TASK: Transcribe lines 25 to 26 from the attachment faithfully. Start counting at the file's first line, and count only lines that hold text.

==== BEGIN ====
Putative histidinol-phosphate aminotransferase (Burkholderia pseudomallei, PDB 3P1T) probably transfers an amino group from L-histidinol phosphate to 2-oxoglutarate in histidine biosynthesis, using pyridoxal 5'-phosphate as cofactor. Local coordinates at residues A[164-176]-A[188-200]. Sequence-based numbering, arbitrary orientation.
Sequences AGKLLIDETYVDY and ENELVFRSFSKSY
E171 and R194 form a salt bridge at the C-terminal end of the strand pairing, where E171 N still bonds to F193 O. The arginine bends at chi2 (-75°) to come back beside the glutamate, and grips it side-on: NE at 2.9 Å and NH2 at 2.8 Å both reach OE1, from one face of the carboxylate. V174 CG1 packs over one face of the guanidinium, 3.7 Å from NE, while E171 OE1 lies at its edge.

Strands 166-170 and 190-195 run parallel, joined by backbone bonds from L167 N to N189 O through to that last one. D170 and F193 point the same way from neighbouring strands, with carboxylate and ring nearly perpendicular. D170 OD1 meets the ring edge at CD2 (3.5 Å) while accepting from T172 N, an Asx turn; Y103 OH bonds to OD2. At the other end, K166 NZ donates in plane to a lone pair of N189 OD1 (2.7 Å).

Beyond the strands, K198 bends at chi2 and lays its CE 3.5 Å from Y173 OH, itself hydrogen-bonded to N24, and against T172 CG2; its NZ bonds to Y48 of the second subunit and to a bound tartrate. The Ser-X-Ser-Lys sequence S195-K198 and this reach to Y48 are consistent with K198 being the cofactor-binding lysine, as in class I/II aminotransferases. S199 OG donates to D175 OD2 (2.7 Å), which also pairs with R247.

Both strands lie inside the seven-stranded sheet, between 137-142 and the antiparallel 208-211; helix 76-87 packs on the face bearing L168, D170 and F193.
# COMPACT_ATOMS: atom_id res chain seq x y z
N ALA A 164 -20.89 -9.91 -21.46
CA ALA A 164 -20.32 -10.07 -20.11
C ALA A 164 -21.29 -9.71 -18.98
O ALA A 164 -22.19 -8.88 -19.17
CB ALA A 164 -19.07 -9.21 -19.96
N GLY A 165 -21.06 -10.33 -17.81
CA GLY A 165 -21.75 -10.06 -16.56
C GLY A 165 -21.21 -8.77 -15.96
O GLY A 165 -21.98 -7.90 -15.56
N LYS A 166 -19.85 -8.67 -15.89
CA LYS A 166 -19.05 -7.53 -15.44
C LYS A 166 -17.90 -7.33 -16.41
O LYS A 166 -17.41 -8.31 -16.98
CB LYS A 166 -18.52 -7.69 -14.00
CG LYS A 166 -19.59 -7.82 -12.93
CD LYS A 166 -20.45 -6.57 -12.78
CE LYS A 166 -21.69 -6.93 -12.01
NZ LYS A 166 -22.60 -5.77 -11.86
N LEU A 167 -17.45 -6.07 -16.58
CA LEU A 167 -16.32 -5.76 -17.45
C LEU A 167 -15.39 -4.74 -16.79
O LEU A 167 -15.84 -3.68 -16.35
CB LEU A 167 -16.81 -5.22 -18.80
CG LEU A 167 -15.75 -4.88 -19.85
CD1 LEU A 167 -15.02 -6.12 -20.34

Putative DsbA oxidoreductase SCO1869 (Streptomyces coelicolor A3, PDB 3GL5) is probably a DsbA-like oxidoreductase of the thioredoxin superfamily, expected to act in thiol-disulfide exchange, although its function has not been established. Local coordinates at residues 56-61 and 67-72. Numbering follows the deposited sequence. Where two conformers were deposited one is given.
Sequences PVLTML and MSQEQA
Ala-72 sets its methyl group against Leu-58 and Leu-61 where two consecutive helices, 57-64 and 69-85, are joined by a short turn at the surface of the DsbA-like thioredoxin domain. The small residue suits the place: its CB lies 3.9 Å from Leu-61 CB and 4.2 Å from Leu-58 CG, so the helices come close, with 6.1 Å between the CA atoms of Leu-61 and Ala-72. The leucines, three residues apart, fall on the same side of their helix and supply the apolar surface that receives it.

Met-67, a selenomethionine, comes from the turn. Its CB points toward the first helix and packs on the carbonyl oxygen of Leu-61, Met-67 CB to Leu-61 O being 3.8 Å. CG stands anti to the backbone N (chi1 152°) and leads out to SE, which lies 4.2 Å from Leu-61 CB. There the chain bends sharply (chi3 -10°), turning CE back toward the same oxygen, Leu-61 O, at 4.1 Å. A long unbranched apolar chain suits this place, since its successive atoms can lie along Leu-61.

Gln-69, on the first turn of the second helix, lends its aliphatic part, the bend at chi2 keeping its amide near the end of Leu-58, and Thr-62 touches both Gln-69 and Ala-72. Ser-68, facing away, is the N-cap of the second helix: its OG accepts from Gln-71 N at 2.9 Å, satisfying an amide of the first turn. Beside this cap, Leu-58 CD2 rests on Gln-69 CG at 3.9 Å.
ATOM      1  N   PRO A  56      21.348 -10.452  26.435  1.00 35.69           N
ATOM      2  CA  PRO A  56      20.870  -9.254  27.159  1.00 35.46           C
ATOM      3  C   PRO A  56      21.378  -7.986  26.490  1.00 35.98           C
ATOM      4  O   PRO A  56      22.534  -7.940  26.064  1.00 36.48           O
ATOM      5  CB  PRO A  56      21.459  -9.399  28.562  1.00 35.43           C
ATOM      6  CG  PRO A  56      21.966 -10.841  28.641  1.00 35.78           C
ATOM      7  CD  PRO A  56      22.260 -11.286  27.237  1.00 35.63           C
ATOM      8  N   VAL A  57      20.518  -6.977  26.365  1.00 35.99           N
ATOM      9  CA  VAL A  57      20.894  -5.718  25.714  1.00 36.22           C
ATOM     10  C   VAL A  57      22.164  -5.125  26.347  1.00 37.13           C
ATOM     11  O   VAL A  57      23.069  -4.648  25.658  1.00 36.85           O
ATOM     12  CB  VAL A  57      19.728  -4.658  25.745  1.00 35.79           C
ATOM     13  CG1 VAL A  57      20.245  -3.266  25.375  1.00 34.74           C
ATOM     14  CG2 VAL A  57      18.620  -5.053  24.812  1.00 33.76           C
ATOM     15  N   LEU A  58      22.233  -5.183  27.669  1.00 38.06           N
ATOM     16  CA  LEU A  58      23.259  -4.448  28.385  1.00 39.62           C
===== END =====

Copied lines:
NZ LYS A 166 -22.60 -5.77 -11.86
N LEU A 167 -17.45 -6.07 -16.58